Fenugreek (Trigonella foenum-graecum), a legume that grows from the Mediterranean to China, is an ancient spice with a bitter flavor. Although rare in American cooking, the seeds are popular in India for pickles and curried dishes. Dry roasting can enhance the flavor and reduce bitterness, and the seeds may also be eaten raw or boiled. Fenugreek leaves are an important food from Western Asia to Northern India, where they’re eaten as a very tasty vegetable that can be prepared like spinach, added to salads, or dried and used as a spice, which has a maple-like smell and taste.
Did You Know?
Fenugreek seeds are popular in Indian cuisine for pickling and curries.
What is Fenugreek Used for?
- digestive complaints
- sore throats
- male reproductive tonic
- topical remedy
- breast milk production
- lower kidney stone production
- blood sugar control
Fenugreek has been used for more than 2,000 years to stimulate flagging appetites, as well as for an assortment of digestive complaints, including heartburn and gas. Studies suggest that it increases the production of pancreas enzymes, and scientific evidence also supports its use for ulcers.
Gargle with fenugreek seed tea to relieve sore throats and soothe coughs. Traditional uses for this herb include arthritis, bronchitis, and fevers, and as a general male reproductive tonic. With its anti-inflammatory properties, fenugreek has been used topically for abscesses, boils, wounds, burns, eczema, gout, and skin ulceration.
In 2018, a meta-analysis published in the journal Phytotherapy Research reported that consumption of fenugreek can significantly increase the amount of produced breast milk versus a placebo. A 2019 double-blind, randomized trial that tested an herbal tea containing fenugreek found no adverse events during the 30-day study or for the first year of an infant’s life. Certain plant compounds found naturally in fenugreek (sapogenins) can mimic or regulate human steroid hormones or hormone precursors. This may account for the herb’s traditional use for increasing breast milk production.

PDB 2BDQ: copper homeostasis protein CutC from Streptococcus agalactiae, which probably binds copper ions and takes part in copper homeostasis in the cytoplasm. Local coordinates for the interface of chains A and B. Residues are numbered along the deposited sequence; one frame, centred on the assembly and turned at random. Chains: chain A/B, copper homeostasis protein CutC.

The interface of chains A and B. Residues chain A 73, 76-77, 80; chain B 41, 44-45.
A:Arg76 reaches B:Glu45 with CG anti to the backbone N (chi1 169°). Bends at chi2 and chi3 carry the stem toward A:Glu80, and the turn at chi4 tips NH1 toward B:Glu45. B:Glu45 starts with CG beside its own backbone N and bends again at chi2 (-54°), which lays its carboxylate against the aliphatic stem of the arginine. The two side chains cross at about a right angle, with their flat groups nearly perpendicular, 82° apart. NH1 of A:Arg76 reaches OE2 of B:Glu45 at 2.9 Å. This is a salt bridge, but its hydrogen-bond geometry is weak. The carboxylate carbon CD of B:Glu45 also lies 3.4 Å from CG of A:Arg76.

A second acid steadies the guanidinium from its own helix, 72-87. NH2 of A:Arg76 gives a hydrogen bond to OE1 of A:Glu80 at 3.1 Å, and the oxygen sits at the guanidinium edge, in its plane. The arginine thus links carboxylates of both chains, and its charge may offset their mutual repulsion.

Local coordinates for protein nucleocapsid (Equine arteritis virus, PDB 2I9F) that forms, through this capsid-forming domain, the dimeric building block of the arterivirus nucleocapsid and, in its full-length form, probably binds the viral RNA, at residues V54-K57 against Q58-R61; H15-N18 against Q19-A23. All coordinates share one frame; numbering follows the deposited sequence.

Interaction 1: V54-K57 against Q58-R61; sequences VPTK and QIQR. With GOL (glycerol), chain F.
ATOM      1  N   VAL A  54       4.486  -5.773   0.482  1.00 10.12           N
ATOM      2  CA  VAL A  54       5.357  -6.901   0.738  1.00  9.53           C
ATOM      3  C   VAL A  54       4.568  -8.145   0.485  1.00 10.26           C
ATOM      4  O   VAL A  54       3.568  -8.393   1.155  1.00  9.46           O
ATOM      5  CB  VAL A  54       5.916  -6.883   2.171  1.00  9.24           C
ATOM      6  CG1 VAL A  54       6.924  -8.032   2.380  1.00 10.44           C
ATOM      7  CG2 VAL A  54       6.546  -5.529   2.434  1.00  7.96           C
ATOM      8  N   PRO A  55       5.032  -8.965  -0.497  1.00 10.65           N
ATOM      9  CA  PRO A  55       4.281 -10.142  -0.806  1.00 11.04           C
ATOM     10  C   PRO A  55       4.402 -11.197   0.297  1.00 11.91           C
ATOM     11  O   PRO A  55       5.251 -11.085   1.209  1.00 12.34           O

Some evidence indicates that fenugreek can lower certain stone-forming substances in the kidney, particularly calcium oxalate.
Recent discoveries indicate that fenugreek has antioxidant benefits, and that it increases enzyme activity in the liver, so that may be part of its cholesterol-lowering effect. One study showed significant reduction in total cholesterol and triglycerides with a dose of 8 grams of fenugreek daily for eight weeks, which can easily be taken in capsules. In some studies, the fenugreek seed was baked into flat bread or cooked into a soup.
Research also suggests that fenugreek may have anticancer activity. In one study, cancerous mice injected with an alcohol extract of the seed saw more than 70 percent inhibition of tumor cell growth compared to control animals. The extract was found to enhance immune cell counts and produce a significant anti-inflammatory effect. Since inflammation tends to stimulate cancer growth, this action may help explain the herb’s possible anticancer benefits.
Blood Sugar Control for Type 1 & 2 Diabetics
The most researched medical use for fenugreek is in diabetic blood sugar control. Studies demonstrate its benefit in both insulin-dependent (type 1) and non insulin-dependent (type 2) diabetics. Doses as low as 10 mg per day may bring about beneficial outcomes in fasting blood sugar, after-meal blood sugar elevation, and overall glycemic control.
In one study of 24 type 2 diabetics, 10 grams per day of fenugreek seeds soaked in water led to important improvements in overall blood sugar control, blood sugar elevations after a meal, and cholesterol levels. And a 2013 review of research found that, “there is good scientific evidence suggesting that fenugreek is effective in reducing blood glucose levels in diabetic patients.”
How to Take Fenugreek
At the store, you can buy fenugreek seeds in bulk, or find it in capsules, powders, tinctures, and teas. Debittered and defatted preparations are available. For topical use, mix the powder with water to form a paste.
Also experiment with this unique herb in the kitchen. With such a rich selection of healing foods to choose from, there should be little problem putting together a menu of delicious medicinal recipes containing this tasty spice. You’ll like making your cupboard into your medicine chest.
A Natural & Non-Habit-Forming Laxative
Fenugreek seeds are a a bulk laxative—they contain fibers and mucilage that swell up in contact with water, expanding bowel contents and stimulating peristaltic activity. For laxative use, take 0.5–1 tsp. of the freshly powdered herb, followed by additional 8 oz. of water, one to three times daily.